March 6, 2013 at 5:41 pm EST | by Lou Chibbaro Jr.
Council race heats up
Patrick Mara, Republican Party, Republican National Convention, Washington Blade, gay news

Patrick Mara at the 2012 Republican National Convention (Washington Blade photo by Michael Key)

Gay Democratic activist Peter Rosenstein raised eyebrows last week when he called on the LGBT community not to vote for pro-gay Republican candidate Patrick Mara in the April 23 special election for an at-large seat on the D.C. City Council.

In his political column in the Blade, Rosenstein reminded LGBT voters that Mara, while saying he personally supports LGBT rights, was a delegate at the Republican National Convention last summer for GOP presidential candidate Mitt Romney, who opposed nearly all LGBT rights initiatives.

“Mara tells anyone who will listen that he doesn’t agree with the Republican Party platform and personally favors marriage equality and full civil rights for the LGBT community and that he is pro-choice,” Rosenstein wrote. “In so doing, he asks us to overlook his active support for candidates and a party that don’t believe those things.”

But longtime gay Democratic activist and D.C. civic leader Joel Lawson, who’s supporting Mara, said Mara’s support for Romney doesn’t bother him and shouldn’t be a problem for others in the LGBT community who are considering voting for Mara.

“I’m a lifelong active Democrat,” Lawson told the Blade. “And the only ‘R’ I’m worried about is reform. And those attacks on Pat are just more nasty fighting that’s hurt D.C.”

Lawson added, “This race is between Pat Mara and business as usual, and Pat is the strongest [candidate] for reform.”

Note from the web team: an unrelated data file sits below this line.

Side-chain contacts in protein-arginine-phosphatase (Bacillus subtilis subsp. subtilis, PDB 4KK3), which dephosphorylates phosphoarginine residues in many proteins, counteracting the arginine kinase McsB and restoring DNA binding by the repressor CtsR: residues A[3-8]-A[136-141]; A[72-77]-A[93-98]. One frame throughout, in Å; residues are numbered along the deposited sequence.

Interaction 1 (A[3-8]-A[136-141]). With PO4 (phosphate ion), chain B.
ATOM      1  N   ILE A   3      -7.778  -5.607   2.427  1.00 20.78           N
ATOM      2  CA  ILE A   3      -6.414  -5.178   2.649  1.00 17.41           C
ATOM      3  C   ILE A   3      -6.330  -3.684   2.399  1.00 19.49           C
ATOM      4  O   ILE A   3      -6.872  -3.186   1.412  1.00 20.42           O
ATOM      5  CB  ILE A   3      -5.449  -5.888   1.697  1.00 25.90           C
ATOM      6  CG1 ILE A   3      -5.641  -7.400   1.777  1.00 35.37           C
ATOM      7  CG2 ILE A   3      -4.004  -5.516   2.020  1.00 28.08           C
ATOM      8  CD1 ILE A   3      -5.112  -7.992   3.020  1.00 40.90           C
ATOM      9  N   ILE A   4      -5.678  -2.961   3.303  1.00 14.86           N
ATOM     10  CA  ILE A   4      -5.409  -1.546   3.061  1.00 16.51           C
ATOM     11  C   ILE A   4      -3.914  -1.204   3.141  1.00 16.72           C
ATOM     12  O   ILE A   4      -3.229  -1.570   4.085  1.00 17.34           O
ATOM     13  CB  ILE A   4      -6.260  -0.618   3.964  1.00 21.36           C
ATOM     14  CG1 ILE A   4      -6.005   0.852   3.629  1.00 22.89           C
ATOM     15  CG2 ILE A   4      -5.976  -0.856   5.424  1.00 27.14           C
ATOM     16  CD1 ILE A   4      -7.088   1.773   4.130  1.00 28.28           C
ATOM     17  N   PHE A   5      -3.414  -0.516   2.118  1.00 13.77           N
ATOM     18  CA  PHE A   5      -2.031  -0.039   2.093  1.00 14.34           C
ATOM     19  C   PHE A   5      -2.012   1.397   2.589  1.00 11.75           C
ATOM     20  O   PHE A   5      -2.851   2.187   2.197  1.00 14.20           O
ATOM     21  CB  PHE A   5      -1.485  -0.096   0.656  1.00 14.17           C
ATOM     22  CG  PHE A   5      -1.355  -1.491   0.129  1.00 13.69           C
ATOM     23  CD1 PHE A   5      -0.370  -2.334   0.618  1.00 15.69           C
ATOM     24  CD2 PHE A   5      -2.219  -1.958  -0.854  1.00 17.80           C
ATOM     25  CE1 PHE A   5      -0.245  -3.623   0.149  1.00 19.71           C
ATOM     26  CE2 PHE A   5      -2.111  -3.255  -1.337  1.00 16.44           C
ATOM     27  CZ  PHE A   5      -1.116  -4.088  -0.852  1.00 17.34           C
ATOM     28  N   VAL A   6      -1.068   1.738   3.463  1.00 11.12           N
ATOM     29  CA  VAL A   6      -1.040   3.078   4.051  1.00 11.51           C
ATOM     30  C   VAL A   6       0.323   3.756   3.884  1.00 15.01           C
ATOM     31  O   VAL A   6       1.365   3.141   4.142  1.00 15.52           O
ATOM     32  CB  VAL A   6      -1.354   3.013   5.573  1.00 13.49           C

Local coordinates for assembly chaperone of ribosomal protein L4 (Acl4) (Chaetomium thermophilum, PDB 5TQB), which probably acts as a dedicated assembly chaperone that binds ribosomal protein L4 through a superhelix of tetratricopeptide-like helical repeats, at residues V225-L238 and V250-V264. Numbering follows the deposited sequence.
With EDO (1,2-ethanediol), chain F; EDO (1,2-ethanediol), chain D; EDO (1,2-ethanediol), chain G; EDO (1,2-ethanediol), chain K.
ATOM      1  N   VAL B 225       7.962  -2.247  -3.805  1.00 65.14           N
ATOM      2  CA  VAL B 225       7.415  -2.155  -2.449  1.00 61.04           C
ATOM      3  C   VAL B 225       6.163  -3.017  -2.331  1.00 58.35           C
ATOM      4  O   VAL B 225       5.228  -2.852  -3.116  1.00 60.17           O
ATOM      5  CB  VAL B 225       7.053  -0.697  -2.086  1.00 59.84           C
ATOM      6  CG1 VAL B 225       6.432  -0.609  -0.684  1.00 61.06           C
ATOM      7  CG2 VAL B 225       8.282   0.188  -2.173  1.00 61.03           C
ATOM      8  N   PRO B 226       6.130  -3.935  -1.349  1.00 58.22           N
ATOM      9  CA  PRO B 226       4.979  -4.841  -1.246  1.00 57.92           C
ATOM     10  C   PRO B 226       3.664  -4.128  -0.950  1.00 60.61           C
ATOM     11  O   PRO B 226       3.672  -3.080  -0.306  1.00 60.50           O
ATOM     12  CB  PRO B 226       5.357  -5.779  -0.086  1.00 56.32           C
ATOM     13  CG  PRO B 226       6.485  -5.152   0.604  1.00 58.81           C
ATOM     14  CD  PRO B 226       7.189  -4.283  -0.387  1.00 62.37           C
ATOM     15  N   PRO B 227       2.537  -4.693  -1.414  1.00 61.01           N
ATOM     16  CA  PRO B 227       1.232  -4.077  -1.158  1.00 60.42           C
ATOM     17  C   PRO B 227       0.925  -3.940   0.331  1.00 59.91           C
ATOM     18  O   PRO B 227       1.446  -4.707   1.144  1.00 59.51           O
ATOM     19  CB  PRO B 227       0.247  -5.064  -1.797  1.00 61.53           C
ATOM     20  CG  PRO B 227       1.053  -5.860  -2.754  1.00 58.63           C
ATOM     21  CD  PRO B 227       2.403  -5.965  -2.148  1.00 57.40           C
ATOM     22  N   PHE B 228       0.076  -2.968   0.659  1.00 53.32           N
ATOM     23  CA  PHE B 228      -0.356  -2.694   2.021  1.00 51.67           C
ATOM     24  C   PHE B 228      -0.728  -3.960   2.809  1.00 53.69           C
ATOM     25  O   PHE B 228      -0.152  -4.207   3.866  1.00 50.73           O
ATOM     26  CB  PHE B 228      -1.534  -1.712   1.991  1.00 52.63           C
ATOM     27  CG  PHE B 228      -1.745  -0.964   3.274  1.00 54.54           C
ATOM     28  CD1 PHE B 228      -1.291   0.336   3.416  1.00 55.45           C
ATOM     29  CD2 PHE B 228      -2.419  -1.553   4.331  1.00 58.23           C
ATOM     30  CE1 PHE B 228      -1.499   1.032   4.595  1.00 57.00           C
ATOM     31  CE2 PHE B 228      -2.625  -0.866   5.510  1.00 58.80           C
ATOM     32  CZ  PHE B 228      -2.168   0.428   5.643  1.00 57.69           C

Political observers say people like Lawson – both gay and straight – appear to be part of a growing bloc of voters who are angry about the long list of ethical lapses that have surfaced in city politics over the past several years.

Among the concerns of these voters were the arrest and guilty pleas on corruption related charges by former D.C. Council Chair Kwame Brown and former Ward 5 Council member Harry Thomas, both Democrats, who were sentenced to time in jail.

The U.S. Attorney’s office continues to investigate illegal campaign finance practices uncovered in Mayor Vincent Gray’s 2010 election campaign. And the City Council last month voted to reprimand gay Council member Jim Graham (D-Ward 1), who was accused of violating city ethics rules by reportedly interfering with a city contract. Graham disputes allegations that he acted improperly on the contract matter.

Similar to most elections in D.C. over the past 20 years or longer, each of the seven candidates running in the special election – five Democrats, one Republican (Mara), and a Statehood Green Party candidate – are strong supporters of LGBT equality, including same-sex marriage.

The candidates include Democrats Michael Brown, a former Council member who lost his re-election bid last year to David Grosso (D-At-Large); Anita Bonds, chair of the city’s Democratic State Committee, which elected her as interim Council member until the special election is held; former Washington Post and Washington City Paper reporter Elissa Silverman, who most recently has worked as a budget analyst for the progressive think tank D.C. Fiscal Policy Institute; and local attorneys Paul Zuckerberg  and Matthew Frumin, who operate D.C. law firms.

Also running is community activist and ex-offender advocate Perry Redd, who was nominated by the Statehood Green Party.

The Gay and Lesbian Activists Alliance is expected to rate each of the candidates on LGBT issues later this month based on their responses to a GLAA questionnaire that the group has been giving to candidates running for local office for more than 30 years. The Blade will report on the candidates’ detailed positions on LGBT issues when the GLAA questionnaire results are released.